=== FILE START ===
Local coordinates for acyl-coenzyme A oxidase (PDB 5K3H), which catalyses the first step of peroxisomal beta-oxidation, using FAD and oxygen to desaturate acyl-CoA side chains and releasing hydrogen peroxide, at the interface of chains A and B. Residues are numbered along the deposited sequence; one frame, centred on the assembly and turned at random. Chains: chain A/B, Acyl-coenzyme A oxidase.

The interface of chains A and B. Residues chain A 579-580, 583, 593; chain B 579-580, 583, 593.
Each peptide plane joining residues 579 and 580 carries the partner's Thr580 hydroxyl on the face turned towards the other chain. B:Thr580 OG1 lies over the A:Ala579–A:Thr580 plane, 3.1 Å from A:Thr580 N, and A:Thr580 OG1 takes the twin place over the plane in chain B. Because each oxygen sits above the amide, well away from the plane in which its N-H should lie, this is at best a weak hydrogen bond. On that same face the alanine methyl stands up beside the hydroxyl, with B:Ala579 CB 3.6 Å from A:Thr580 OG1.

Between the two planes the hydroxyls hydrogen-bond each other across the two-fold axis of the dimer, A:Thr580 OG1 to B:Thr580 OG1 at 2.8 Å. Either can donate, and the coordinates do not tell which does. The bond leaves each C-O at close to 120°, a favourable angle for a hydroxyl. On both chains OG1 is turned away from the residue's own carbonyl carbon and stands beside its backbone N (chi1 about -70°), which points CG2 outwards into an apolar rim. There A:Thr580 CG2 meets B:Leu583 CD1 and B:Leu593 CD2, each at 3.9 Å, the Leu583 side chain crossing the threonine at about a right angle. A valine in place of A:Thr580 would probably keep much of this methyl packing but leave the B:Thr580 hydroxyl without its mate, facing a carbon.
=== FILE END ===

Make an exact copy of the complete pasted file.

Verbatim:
Local coordinates for acyl-coenzyme A oxidase (PDB 5K3H), which catalyses the first step of peroxisomal beta-oxidation, using FAD and oxygen to desaturate acyl-CoA side chains and releasing hydrogen peroxide, at the interface of chains A and B. Residues are numbered along the deposited sequence; one frame, centred on the assembly and turned at random. Chains: chain A/B, Acyl-coenzyme A oxidase.

The interface of chains A and B. Residues chain A 579-580, 583, 593; chain B 579-580, 583, 593.
Each peptide plane joining residues 579 and 580 carries the partner's Thr580 hydroxyl on the face turned towards the other chain. B:Thr580 OG1 lies over the A:Ala579–A:Thr580 plane, 3.1 Å from A:Thr580 N, and A:Thr580 OG1 takes the twin place over the plane in chain B. Because each oxygen sits above the amide, well away from the plane in which its N-H should lie, this is at best a weak hydrogen bond. On that same face the alanine methyl stands up beside the hydroxyl, with B:Ala579 CB 3.6 Å from A:Thr580 OG1.

Between the two planes the hydroxyls hydrogen-bond each other across the two-fold axis of the dimer, A:Thr580 OG1 to B:Thr580 OG1 at 2.8 Å. Either can donate, and the coordinates do not tell which does. The bond leaves each C-O at close to 120°, a favourable angle for a hydroxyl. On both chains OG1 is turned away from the residue's own carbonyl carbon and stands beside its backbone N (chi1 about -70°), which points CG2 outwards into an apolar rim. There A:Thr580 CG2 meets B:Leu583 CD1 and B:Leu593 CD2, each at 3.9 Å, the Leu583 side chain crossing the threonine at about a right angle. A valine in place of A:Thr580 would probably keep much of this methyl packing but leave the B:Thr580 hydroxyl without its mate, facing a carbon.